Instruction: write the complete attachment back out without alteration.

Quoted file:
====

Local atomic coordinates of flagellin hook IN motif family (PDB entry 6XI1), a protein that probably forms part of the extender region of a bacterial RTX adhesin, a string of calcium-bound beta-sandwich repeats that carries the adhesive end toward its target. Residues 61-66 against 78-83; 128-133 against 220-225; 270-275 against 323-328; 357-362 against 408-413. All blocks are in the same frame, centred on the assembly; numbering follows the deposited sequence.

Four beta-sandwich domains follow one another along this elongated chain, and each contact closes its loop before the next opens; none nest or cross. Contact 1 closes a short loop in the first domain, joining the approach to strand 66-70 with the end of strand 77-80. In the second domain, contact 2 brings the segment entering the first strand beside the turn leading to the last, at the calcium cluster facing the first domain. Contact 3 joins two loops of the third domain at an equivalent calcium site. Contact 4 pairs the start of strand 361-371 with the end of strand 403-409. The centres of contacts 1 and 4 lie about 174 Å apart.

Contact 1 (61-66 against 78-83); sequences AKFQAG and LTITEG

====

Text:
Local atomic coordinates of flagellin hook IN motif family (PDB entry 6XI1), a protein that probably forms part of the extender region of a bacterial RTX adhesin, a string of calcium-bound beta-sandwich repeats that carries the adhesive end toward its target. Residues 61-66 against 78-83; 128-133 against 220-225; 270-275 against 323-328; 357-362 against 408-413. All blocks are in the same frame, centred on the assembly; numbering follows the deposited sequence.

Four beta-sandwich domains follow one another along this elongated chain, and each contact closes its loop before the next opens; none nest or cross. Contact 1 closes a short loop in the first domain, joining the approach to strand 66-70 with the end of strand 77-80. In the second domain, contact 2 brings the segment entering the first strand beside the turn leading to the last, at the calcium cluster facing the first domain. Contact 3 joins two loops of the third domain at an equivalent calcium site. Contact 4 pairs the start of strand 361-371 with the end of strand 403-409. The centres of contacts 1 and 4 lie about 174 Å apart.

Contact 1 (61-66 against 78-83); sequences AKFQAG and LTITEG